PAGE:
Mandating the Smart Data Communications Company (DCC) as the enduring solution for smart charging is “not the way to go” according to a new Energy UK report.
The report – produced by Engage Consulting and backed by the ADE, BEAMA, the REA and techUK – explored a variety of smart electric vehicle (EV) charging options and the benefits and protections they will need to provide consumers and the energy system.
While the government has indicated its preference for using the smart meter network in the future to facilitate smart charging, Energy UK said its report shows “clear opposition” to this from organisations across the energy, automotive and chargepoint operator industries, with 20 organisations interviewed.
These interviews revealed that some interviewees felt that the smart meter system does not have the capability to respond fast enough to enable future participation in flexibility markets such as Fast Frequency Response.
Some interviewees also had concerns that using the smart meter system would stifle innovation and delay or prevent new market product offerings going forward, with this based on the complexity, slow pace and cost of smart meter change and governance arrangements, which require SEC Modification Proposals to be submitted and assessed before being voted upon by the Change Board and possibly going forward for determination by the Authority.
There was also an incorrect perception from interviewees that currently smart meter systems only communicate twice a day whereas chargepoint operators communicate down to granular levels of seconds.
The report outlined how the government has asked the industry to provide credible alternatives to using the smart meter network, but in order to design innovative new products the industry needs to know the requirements in greater detail, particularly around cyber security.
Many interviewees were concerned that enforcing the smart meter security requirements at a device-level, for example, requiring all EV charge point devices to go through the Smart Metering Commercial Product Assurance regime, will add significant cost, and prevent or restrict innovation in the market as a whole.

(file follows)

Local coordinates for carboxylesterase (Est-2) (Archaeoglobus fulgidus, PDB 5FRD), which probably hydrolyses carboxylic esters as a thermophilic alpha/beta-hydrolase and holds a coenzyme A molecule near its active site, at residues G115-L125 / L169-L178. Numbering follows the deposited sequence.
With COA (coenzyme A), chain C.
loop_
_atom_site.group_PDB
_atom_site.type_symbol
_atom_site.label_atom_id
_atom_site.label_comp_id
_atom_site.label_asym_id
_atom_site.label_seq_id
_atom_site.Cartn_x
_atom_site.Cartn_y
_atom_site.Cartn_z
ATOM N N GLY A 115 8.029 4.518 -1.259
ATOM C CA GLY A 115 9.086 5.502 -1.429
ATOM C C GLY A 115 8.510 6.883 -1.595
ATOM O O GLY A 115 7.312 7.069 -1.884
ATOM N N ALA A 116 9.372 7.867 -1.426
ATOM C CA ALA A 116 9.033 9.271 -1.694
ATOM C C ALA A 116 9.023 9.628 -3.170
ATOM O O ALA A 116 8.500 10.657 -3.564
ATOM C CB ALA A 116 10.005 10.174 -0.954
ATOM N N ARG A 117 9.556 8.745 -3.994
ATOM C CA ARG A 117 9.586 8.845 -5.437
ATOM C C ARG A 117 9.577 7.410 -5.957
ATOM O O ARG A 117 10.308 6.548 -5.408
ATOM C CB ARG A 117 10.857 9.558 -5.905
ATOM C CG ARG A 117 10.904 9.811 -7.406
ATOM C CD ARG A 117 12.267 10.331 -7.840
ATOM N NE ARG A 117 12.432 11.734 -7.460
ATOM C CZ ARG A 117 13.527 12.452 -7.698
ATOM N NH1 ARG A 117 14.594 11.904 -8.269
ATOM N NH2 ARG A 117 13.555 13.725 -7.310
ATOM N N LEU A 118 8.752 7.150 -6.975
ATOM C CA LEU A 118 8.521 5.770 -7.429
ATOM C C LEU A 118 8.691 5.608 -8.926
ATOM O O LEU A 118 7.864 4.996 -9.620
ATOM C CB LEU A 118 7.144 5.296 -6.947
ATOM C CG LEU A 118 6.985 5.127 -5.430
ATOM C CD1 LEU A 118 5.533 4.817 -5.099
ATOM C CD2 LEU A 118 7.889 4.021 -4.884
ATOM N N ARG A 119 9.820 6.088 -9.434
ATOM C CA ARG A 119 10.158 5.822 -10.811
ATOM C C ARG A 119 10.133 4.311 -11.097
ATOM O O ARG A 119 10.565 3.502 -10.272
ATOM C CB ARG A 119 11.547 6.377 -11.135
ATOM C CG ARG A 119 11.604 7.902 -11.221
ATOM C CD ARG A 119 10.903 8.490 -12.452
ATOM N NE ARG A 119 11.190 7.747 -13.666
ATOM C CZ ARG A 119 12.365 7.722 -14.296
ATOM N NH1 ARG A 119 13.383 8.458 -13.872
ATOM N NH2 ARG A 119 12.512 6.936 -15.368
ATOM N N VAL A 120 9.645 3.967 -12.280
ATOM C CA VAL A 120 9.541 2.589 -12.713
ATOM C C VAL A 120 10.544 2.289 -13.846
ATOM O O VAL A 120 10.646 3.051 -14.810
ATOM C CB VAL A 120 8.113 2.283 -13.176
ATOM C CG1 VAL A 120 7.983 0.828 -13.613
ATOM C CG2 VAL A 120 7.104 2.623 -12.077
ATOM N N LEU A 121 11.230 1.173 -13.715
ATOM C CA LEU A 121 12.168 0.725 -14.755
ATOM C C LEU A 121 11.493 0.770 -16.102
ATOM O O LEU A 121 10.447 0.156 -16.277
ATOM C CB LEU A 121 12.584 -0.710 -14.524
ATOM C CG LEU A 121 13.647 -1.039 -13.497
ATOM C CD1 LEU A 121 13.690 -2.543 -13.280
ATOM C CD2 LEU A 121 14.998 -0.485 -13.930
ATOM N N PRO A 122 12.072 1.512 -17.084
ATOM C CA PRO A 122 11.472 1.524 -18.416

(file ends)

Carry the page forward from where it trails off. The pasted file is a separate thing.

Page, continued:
In looking at other solutions, the report explained the need to avoid Great Britain-centric solutions due to the market for EVs being global, adding that solutions should be sought that work for both the domestic and non-domestic sector and priority should be given to approaches that increase rather than restrict functionality. Additionally, companies that are pushing the limits of technology should be allowed to continue to do so in order for smart charging to remain synonymous with innovation, customer-focus and excellent user experience.
One solution looked at by the report was a hybrid system, which could combine day-to-day control via non smart meter systems with a layer of supervisory control via the smart meter system in exceptional circumstances, for instance serious grid imbalance, therefore ensuring the protection needed for networks and customers.
It pointed to industry trials such as My Electric Avenue and Electric Nation, which it said had shown that demand control is possible “and effective” using chargepoint operators to facilitate control of demand at the EV chargepoint without using the smart meter system.
Emma Pinchbeck, chief executive of Energy UK, said that the research shows that there are a range of smart charging at home options that are secure, unlock innovation and that deliver for customers, with industries in the EV market needing government to “listen to their concerns and recommendations, and to clearly lay out their smart charging system requirements so we can build and deliver it”.
Whilst Energy UK was clear that using the smart meter network for smart charging was not its preferred option, it added that it recognises that smart metering infrastructure will act as a “building block” for many smart energy offerings and that having invested so much in this infrastructure, the government is in a “difficult situation” where it wishes for it be extended into other markets.
In response to the report, Angus Flett, CEO of the DCC, said the company disagrees “with the thrust of the report”.
He said that benefits of using the smart meter network would be high standards of cybersecurity, interoperability that would avoid consumers being trapped in poor deals and secure load control to balance the grid.
“Far from being some kind of rival to energy companies and chargepoint providers, the DCC network is a common enabling platform for competition, innovation and consumer choice which already exists, and is capable of supporting private EV charging,” he added.